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Wednesday, October 15, 2008

And now, for your edification,

I will do my best to translate the Korean version of this song. You may recognize it. The Korean title is "I'm OK." Or maybe, "I'll be OK."

Caveat: I won't try to be too artsy with the translation. I'm going for bizarrity, instead.

"If you leave, I'll be left behind
to pass the night without tears
you probably believe me and you're probably sorry
but I'm ok
don't give me your sympathy
I'm ok, I'm ok

Don't think that time meant everything to me
No matter how weak I look, no matter how young I look
I'm ok
I won't collapse
I'm ok, turn around and go.
I don't want that love that resembled love
no matter how beautiful, no matter how dreamy
if for all eternity it can't change.
I'm ok
I I'm ok.
I I'm ok
I I'm ok

Don't look at me with those eyes
I don't need that kind of sympathy
I'm going to forget you
I'm going to forget everything [this is a fudge, the grammar's confusing]
I'm going to do it for sure, I'm going to erase you away
Just leave like that, don't turn around and look at me
Don't make me any more miserable
Everyone, one time or so, suffers a separation
I'm ok"

And then cue the chorus a few more times.

Hope you enjoyed it!

Tuesday, October 14, 2008

Question from Jamal: Do You Like Chekhov?

I'm still pretty ambivalent about Chekhov. I think what I appreciate most is his ability to make a story with some emotional impact without using any of the usual tropes or keywords writers tend to use for that effect. Then again the emotion conveyed is usually some kind of bleakness or fatalism, so maybe it's not so impressive.

The other thing is that, except for when people die, his stories never really conclude. In this sense, his stories are more realistic than many others, which all end at some point that's non-arbitrary, i.e. at the culmination or resolution of some strand of the plot. In Chekhov, on the other hand, this cohesion seems to be lacking. When you read a story like that, it's a little discomforting - but should this make us question the author or our assumptions about how stories ought to begin and end and proceed, and what they're supposed to do for us? In this sense, Chekhov reminds me of a bit of a painting (Rothko or Yves Klein or Duchamp, or Schoenberg in music) that makes you ask, "is this really art?"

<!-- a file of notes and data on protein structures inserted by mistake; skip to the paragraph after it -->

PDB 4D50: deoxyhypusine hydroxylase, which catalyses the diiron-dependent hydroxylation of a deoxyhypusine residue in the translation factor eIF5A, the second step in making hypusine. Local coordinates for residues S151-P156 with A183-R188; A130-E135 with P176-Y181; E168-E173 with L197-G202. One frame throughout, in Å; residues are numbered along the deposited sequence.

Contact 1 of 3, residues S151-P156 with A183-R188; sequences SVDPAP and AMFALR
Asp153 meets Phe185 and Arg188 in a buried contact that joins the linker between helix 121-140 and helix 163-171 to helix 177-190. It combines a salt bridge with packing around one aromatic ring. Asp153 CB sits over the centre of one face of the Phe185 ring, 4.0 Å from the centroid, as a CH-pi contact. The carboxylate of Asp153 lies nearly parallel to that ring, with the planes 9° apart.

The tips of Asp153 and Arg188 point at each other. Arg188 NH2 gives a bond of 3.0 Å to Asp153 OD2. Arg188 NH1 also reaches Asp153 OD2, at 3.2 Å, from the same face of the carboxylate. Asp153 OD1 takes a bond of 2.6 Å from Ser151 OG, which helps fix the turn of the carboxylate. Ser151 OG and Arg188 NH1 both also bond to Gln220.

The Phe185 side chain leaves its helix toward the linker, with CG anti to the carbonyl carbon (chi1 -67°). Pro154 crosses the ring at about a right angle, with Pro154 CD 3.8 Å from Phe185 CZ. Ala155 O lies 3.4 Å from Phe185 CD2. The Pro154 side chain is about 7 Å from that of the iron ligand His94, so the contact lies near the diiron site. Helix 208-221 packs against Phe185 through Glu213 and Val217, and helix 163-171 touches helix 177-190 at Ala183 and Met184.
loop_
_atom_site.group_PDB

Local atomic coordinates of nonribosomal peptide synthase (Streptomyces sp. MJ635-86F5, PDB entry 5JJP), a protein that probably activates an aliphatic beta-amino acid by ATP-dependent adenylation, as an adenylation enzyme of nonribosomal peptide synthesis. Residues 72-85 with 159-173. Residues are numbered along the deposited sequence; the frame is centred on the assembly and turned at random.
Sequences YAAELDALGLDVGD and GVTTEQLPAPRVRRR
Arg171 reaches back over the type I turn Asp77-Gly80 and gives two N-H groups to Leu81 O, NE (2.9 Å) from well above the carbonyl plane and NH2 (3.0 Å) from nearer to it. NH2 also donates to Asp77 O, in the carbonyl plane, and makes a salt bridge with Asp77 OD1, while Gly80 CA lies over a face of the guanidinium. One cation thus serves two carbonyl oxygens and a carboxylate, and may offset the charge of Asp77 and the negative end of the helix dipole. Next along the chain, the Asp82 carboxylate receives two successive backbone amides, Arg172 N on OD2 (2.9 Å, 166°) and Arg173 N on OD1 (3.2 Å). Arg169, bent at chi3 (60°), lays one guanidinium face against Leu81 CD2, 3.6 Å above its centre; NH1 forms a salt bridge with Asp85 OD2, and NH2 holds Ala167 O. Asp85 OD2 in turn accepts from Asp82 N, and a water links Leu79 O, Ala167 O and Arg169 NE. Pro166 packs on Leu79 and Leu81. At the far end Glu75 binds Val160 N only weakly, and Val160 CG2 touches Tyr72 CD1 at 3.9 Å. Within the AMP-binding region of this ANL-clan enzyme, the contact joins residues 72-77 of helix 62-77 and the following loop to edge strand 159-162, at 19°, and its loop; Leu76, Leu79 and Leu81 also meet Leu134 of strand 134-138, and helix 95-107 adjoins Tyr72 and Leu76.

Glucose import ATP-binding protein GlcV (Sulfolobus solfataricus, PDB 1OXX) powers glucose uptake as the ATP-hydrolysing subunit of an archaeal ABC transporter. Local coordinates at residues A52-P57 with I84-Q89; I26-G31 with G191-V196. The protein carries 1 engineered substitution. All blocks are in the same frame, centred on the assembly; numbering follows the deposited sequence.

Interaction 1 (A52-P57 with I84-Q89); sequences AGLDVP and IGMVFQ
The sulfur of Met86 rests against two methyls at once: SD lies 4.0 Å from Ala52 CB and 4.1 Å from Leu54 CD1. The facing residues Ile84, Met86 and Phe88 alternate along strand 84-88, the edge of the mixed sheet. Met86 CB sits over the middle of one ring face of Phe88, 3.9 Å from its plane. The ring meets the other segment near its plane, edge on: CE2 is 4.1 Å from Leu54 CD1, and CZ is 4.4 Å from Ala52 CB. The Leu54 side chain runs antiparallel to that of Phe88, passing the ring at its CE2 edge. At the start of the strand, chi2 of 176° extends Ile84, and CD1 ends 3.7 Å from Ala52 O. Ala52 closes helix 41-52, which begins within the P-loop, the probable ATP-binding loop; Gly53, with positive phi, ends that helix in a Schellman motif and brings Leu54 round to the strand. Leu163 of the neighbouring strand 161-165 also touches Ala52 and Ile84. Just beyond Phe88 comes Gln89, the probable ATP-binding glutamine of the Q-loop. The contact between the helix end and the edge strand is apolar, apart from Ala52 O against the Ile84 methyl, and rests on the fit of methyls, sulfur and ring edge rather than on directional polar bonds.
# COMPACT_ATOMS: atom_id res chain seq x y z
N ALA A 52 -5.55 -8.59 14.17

The reason his stories are so boring is because there's little, if any, "morality" to them. No heroes, no victors, no villains, no great loves or great revenges, no grand schemes or speechifying. Of course, I've only read about 120 pages of stuff, so I'm generalizing. Nobody gets any comeuppance, no worldly justice is served, blah blah. Everyone just goes about their little lives, with their little happinesses and little pains and little troubles, and that's that. Not exactly the most exciting reading, but it seems to me to be a more accurate, if disillusioned, depiction of the way lives go.

So, do I like Chehkov? I don't really get any pleasure out of reading the stories. But they do express a certain take on the world that's interesting, even if not completely agreeable. Then again, I've long been sort of a literature-masochist. If it hurts to read, it's probably good for me. Unless it's written by Joel Osteen or Rick Warren. Then it's just bad for the planet.

A quote from Virginia Woolf, who's much smarter than me, so much so that she got herself put on the Chekhov entry in wikipedia (my ultimate aspiration):

"But is it the end, we ask? We have rather the feeling that we have overrun our signals; or it is as if a tune had stopped short without the expected chords to close it. These stories are inconclusive, we say, and proceed to frame a criticism based upon the assumption that stories ought to conclude in a way that we recognise. In so doing we raise the question of our own fitness as readers. Where the tune is familiar and the end emphatic—lovers united, villains discomfited, intrigues exposed—as it is in most Victorian fiction, we can scarcely go wrong, but where the tune is unfamiliar and the end a note of interrogation or merely the information that they went on talking, as it is in Tchekov, we need a very daring and alert sense of literature to make us hear the tune, and in particular those last notes which complete the harmony"

Monday, October 13, 2008

Relearning Economics

So I've taken up the habit of reading the newspaper when I'm out to dinner during the week, since it's not bad for studying and anyhow it's infinitely more interesting than whatever soap opera or slapstick show playing on tv.

Originally I just read the section for English-learners, which consists of a dialogue and a translation. The horoscopes (according to the Chinese zodiac and the year you were born, not the Greek zodiac and the month-ish period) are on the same page, so I started reading those and asking the restaurant bosses about stuff I don't know. Actually, trying to understand a word you don't know through description in another language is a pretty good learning process. So, now, the boss always asks me, "Mike, did you see your horoscope today? You understand"?